Start to discover the magic of TEA!


It is believed that tea-shrubs existed in China as early as five to six thousand years ago. Human cultivation of tea plants dates back to over two thousand years. Tea, silk and porcelain began to be known to the world over a thousand years ago and have been an important Chinese export product ever since. At present, tea is grown in more than forty countries all over the world. Asian countries produce 90% of the world's total output. All tea trees have their origin directly or indirectly in China.
According to Chinese mythology, the tea story begins in 2737 BC when the Chinese Emperor, Shen Nung, scholar and herbalist, sat beneath a tree while his servant boiled drinking water. A leaf from the tree dropped into the water and Shen Nung decided to try the brew. The leaf came from a wild tea tree.
From the earliest times tea was renowned for its properties as a healthy, refreshing drink. By the third century AD many stories were being told about tea and the benefits of tea drinking, but it was not until the Tang Dynasty (618 AD - 906 AD) that tea became China's national drink and the word ch'a was used to describe it. Taoists and Buddhist monks did much to promote tea and helped to give tea drinking a special, spiritual meaning. As Buddhist priests started to move around China and Japan, the spread of tea cultivation and drinking followed them.
The Indian and Japanese legends both attribute tea to Boddhidharma, the devout Buddhist priest who founded Zen Buddhism. The Indian legend tells how in the fifth year of a seven year during sleepless contemplation of Buddha he began to feel drowsy. He immediately plucked a few leaves from a nearby bush and chewed them, which dispelled his tiredness. The bush was a wild tea tree.
Arabs are alleged to be the first to mention tea outside China and Japan. They are said to have brought it to Europe via the Venetians circa 1559. To deepen this mystery of ‘tea travel', the Portuguese and the Dutch also claim the credit of bringing tea and tea drinking to Europe.
The Portuguese opened up the sea routes to China, some say as early as 1515. Sailing Jesuit priests brought the tea drinking habit back to Portugal, while the sailors manning the ships encouraged the Dutch merchants to enter the tea trade. Subsequently a regular shipment of tea to ports in France, Holland and the Baltic coast was set up in 1610. England entered the trade via the East India Company, or the John Company as it was known, in the mid to late 17th Century.
The first book on tea "Cha Ching", circa 780 AD, was written by the Chinese author Lu Yu. It comprises three volumes and covers tea from its growth through its making and drinking, to famous early tea plantations and historical summary. There are many illustrations of tea making utensils and some say that the book inspired Buddhist priests to create the Japanese tea ceremony.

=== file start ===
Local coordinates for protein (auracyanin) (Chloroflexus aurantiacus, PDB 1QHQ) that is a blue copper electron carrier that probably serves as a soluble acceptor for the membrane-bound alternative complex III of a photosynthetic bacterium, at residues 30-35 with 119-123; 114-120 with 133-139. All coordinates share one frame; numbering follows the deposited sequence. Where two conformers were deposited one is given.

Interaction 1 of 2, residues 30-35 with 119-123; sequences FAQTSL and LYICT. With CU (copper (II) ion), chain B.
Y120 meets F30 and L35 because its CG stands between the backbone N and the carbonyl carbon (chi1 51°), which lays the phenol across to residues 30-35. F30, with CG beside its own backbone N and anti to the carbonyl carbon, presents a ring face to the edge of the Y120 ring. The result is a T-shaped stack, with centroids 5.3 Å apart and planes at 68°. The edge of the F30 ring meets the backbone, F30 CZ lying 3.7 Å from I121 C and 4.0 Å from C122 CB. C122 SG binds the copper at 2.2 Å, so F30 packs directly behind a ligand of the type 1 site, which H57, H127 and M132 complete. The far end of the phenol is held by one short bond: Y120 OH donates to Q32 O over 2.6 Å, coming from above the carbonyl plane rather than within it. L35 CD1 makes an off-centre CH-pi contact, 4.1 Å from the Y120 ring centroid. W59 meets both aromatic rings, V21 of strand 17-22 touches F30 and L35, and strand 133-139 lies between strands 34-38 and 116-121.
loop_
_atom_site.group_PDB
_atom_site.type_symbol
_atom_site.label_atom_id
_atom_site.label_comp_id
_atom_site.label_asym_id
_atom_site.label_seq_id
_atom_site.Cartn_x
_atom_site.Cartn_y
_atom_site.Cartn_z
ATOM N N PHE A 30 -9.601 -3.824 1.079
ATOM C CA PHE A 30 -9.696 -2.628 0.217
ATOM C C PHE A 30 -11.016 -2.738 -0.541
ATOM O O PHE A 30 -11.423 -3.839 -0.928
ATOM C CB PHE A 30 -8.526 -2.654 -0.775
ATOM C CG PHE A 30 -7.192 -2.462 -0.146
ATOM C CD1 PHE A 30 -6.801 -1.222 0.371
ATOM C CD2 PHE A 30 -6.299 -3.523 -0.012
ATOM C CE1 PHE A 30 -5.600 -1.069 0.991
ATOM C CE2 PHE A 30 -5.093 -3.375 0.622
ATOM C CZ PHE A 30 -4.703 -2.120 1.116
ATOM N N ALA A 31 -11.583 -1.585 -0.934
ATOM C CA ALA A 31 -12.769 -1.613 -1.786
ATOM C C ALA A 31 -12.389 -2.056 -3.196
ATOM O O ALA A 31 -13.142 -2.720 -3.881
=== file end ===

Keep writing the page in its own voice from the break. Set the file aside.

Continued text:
In China's history, tea was not only a drink for people's daily lives, but also played an important role in the country's political and economical system. There were many important policies and events regarding the trading of tea. When tea was later introduced to the world, events which might have had a profound effect on the world's history took place.



Each of China's regions have their own tea philosophy - we can detect a hint of a gentle and delicate scent in every single movement of Chinese life. People drink tea to extinguish thirst, to become sober, to support the digestion after a heavy meal or to rise the energy level. Tea is drunk to socialize, to ‘wash' the body from inside, to stay healthy and young, to relax and to meditate. The tradition of tea is usually associated with intense moments and passion, as well as relaxation and quietude.
Tea is instant wisdom - just add water! ~Astrid Alauda


In today's hurried lifestyle, it has become even more important to find time to slow down, to stay in touch with ourselves. Tea effects in a great spiritual enjoyment. Its essential delight lies in the appreciation of its colour, aroma and taste. Tea drinkers are able to connect to nature and achieve a certain state of inner peace and harmony. They learn to live each moment in the present mode. When drinking tea, tea is all that matters. Worrying about the past or the future becomes pointless. Then, calmed down by the tea, they acquire a different perspective, perhaps they are even a little wiser as they face their daily worries and responsibilities.

With a cup of tea in hand, enjoying the green leaves in a white porcelain cup, all you should feel is peace.

Drink your tea slowly and reverently, as if it is the axis on which the world earth revolves
- slowly, evenly, without rushing toward the future.
~Thich Nat Hahn



To master the skill of performing Chinese Tea Ceremony, one needs to use all his senses. With time, we learn to concentrate and our movements become automatic, like rituals. We become able to brew our tea without really thinking. The only thing we are concentrated on is the tea itself - with no worries about the future and with no memories of the past.
Most of the meditation techniques use the very same principle. One needs to be calm, concentrated anchored in the present moment. This is the very reason why tea brewing can bring us inner peace - it is a kind of meditation. While brewing tea in a beautiful setting and contemplating on its marvellous flavour and aroma, we can experience a meeting with our genuine Self. We become a true human. We are fulfilled with the simple happiness of a cup of tea.


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